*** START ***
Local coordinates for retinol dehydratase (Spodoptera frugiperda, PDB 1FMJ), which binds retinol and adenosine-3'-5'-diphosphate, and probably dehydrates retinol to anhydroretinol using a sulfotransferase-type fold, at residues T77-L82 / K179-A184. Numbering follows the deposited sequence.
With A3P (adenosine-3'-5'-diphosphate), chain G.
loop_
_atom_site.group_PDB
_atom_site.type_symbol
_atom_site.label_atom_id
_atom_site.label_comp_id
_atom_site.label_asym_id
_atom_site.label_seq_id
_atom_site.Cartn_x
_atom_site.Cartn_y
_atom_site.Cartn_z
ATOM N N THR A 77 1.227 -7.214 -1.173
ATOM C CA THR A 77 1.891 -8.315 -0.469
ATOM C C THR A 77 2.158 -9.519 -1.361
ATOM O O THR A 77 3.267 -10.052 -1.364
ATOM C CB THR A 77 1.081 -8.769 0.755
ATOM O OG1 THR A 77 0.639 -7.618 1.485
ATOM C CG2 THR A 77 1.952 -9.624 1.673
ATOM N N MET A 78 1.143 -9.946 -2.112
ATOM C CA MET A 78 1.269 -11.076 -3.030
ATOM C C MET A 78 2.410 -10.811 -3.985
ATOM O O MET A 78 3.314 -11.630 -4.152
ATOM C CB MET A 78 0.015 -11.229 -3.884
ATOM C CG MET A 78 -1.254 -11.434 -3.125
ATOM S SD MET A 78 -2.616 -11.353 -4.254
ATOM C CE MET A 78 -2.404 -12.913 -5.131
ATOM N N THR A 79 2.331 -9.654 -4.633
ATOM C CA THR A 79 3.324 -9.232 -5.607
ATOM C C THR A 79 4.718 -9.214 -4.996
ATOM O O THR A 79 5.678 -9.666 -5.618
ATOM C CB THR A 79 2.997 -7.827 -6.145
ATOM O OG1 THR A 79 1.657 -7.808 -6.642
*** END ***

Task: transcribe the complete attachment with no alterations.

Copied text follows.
Local coordinates for retinol dehydratase (Spodoptera frugiperda, PDB 1FMJ), which binds retinol and adenosine-3'-5'-diphosphate, and probably dehydrates retinol to anhydroretinol using a sulfotransferase-type fold, at residues T77-L82 / K179-A184. Numbering follows the deposited sequence.
With A3P (adenosine-3'-5'-diphosphate), chain G.
loop_
_atom_site.group_PDB
_atom_site.type_symbol
_atom_site.label_atom_id
_atom_site.label_comp_id
_atom_site.label_asym_id
_atom_site.label_seq_id
_atom_site.Cartn_x
_atom_site.Cartn_y
_atom_site.Cartn_z
ATOM N N THR A 77 1.227 -7.214 -1.173
ATOM C CA THR A 77 1.891 -8.315 -0.469
ATOM C C THR A 77 2.158 -9.519 -1.361
ATOM O O THR A 77 3.267 -10.052 -1.364
ATOM C CB THR A 77 1.081 -8.769 0.755
ATOM O OG1 THR A 77 0.639 -7.618 1.485
ATOM C CG2 THR A 77 1.952 -9.624 1.673
ATOM N N MET A 78 1.143 -9.946 -2.112
ATOM C CA MET A 78 1.269 -11.076 -3.030
ATOM C C MET A 78 2.410 -10.811 -3.985
ATOM O O MET A 78 3.314 -11.630 -4.152
ATOM C CB MET A 78 0.015 -11.229 -3.884
ATOM C CG MET A 78 -1.254 -11.434 -3.125
ATOM S SD MET A 78 -2.616 -11.353 -4.254
ATOM C CE MET A 78 -2.404 -12.913 -5.131
ATOM N N THR A 79 2.331 -9.654 -4.633
ATOM C CA THR A 79 3.324 -9.232 -5.607
ATOM C C THR A 79 4.718 -9.214 -4.996
ATOM O O THR A 79 5.678 -9.666 -5.618
ATOM C CB THR A 79 2.997 -7.827 -6.145
ATOM O OG1 THR A 79 1.657 -7.808 -6.642